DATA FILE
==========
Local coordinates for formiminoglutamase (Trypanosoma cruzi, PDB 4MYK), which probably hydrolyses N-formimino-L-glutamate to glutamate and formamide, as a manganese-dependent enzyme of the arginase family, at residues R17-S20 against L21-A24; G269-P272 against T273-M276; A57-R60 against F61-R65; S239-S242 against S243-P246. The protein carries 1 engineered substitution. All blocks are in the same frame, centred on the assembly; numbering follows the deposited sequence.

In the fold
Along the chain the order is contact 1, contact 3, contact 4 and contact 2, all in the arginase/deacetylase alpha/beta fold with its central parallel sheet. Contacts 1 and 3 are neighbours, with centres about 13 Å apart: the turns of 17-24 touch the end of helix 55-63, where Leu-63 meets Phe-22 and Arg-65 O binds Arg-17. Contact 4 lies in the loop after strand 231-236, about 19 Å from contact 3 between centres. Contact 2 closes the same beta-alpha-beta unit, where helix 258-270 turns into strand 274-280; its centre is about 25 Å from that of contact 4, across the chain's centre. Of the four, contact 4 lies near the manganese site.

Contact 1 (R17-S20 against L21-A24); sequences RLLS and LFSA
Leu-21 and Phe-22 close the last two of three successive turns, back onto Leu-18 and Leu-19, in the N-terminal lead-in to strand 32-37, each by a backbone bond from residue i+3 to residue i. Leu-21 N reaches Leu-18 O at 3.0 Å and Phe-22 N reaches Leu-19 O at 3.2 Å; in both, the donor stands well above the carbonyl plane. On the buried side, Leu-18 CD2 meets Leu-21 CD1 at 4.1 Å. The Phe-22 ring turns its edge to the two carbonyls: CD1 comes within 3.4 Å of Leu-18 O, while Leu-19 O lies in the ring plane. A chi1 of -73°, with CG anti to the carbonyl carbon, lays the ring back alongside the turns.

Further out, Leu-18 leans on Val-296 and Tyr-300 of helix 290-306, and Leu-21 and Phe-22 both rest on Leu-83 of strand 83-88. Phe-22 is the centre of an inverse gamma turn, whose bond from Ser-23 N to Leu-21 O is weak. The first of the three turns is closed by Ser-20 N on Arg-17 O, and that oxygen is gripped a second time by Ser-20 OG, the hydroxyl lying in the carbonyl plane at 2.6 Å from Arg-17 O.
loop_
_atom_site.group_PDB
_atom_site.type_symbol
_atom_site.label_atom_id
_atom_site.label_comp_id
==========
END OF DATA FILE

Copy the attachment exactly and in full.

Local coordinates for formiminoglutamase (Trypanosoma cruzi, PDB 4MYK), which probably hydrolyses N-formimino-L-glutamate to glutamate and formamide, as a manganese-dependent enzyme of the arginase family, at residues R17-S20 against L21-A24; G269-P272 against T273-M276; A57-R60 against F61-R65; S239-S242 against S243-P246. The protein carries 1 engineered substitution. All blocks are in the same frame, centred on the assembly; numbering follows the deposited sequence.

In the fold
Along the chain the order is contact 1, contact 3, contact 4 and contact 2, all in the arginase/deacetylase alpha/beta fold with its central parallel sheet. Contacts 1 and 3 are neighbours, with centres about 13 Å apart: the turns of 17-24 touch the end of helix 55-63, where Leu-63 meets Phe-22 and Arg-65 O binds Arg-17. Contact 4 lies in the loop after strand 231-236, about 19 Å from contact 3 between centres. Contact 2 closes the same beta-alpha-beta unit, where helix 258-270 turns into strand 274-280; its centre is about 25 Å from that of contact 4, across the chain's centre. Of the four, contact 4 lies near the manganese site.

Contact 1 (R17-S20 against L21-A24); sequences RLLS and LFSA
Leu-21 and Phe-22 close the last two of three successive turns, back onto Leu-18 and Leu-19, in the N-terminal lead-in to strand 32-37, each by a backbone bond from residue i+3 to residue i. Leu-21 N reaches Leu-18 O at 3.0 Å and Phe-22 N reaches Leu-19 O at 3.2 Å; in both, the donor stands well above the carbonyl plane. On the buried side, Leu-18 CD2 meets Leu-21 CD1 at 4.1 Å. The Phe-22 ring turns its edge to the two carbonyls: CD1 comes within 3.4 Å of Leu-18 O, while Leu-19 O lies in the ring plane. A chi1 of -73°, with CG anti to the carbonyl carbon, lays the ring back alongside the turns.

Further out, Leu-18 leans on Val-296 and Tyr-300 of helix 290-306, and Leu-21 and Phe-22 both rest on Leu-83 of strand 83-88. Phe-22 is the centre of an inverse gamma turn, whose bond from Ser-23 N to Leu-21 O is weak. The first of the three turns is closed by Ser-20 N on Arg-17 O, and that oxygen is gripped a second time by Ser-20 OG, the hydroxyl lying in the carbonyl plane at 2.6 Å from Arg-17 O.
loop_
_atom_site.group_PDB
_atom_site.type_symbol
_atom_site.label_atom_id
_atom_site.label_comp_id